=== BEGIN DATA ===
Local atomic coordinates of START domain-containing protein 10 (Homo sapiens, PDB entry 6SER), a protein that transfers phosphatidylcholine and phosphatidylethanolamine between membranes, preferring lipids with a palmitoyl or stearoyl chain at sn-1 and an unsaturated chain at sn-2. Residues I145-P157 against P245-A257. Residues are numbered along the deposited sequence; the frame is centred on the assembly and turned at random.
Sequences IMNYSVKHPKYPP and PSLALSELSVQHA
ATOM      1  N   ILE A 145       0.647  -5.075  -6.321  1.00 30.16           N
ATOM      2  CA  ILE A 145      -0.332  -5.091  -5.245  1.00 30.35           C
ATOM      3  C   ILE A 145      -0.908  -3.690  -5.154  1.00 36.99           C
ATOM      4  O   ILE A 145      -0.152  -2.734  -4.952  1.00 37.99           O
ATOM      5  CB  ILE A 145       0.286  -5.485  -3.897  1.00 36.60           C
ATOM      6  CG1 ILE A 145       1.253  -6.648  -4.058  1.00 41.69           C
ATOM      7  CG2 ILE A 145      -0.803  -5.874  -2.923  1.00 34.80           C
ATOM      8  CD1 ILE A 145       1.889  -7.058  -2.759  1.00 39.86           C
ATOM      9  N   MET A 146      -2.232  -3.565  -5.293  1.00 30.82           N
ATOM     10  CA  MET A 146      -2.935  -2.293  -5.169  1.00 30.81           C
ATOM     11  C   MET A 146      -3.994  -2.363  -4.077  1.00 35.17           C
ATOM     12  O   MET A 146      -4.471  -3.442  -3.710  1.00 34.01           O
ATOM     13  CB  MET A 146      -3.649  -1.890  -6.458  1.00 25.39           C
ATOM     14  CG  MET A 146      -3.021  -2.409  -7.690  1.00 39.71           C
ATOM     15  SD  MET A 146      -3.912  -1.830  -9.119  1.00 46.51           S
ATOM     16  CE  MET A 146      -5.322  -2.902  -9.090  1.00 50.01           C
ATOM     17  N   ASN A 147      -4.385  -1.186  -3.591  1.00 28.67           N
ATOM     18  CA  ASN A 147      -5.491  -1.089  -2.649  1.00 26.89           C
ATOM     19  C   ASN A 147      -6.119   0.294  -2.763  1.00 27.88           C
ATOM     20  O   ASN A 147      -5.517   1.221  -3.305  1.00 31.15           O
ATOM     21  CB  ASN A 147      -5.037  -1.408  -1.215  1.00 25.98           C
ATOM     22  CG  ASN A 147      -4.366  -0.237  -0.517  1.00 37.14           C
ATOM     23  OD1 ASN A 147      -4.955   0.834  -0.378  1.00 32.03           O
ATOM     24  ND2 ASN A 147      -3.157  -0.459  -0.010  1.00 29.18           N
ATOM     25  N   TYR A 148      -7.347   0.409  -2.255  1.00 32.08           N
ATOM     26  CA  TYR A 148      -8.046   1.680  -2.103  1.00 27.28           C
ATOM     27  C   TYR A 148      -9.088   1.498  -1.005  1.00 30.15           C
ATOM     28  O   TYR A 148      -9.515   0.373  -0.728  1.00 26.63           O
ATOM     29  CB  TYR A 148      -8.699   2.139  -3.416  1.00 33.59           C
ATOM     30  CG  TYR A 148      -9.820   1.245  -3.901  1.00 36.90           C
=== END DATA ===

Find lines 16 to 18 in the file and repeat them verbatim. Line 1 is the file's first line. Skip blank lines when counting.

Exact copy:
ATOM     14  CG  MET A 146      -3.021  -2.409  -7.690  1.00 39.71           C
ATOM     15  SD  MET A 146      -3.912  -1.830  -9.119  1.00 46.51           S
ATOM     16  CE  MET A 146      -5.322  -2.902  -9.090  1.00 50.01           C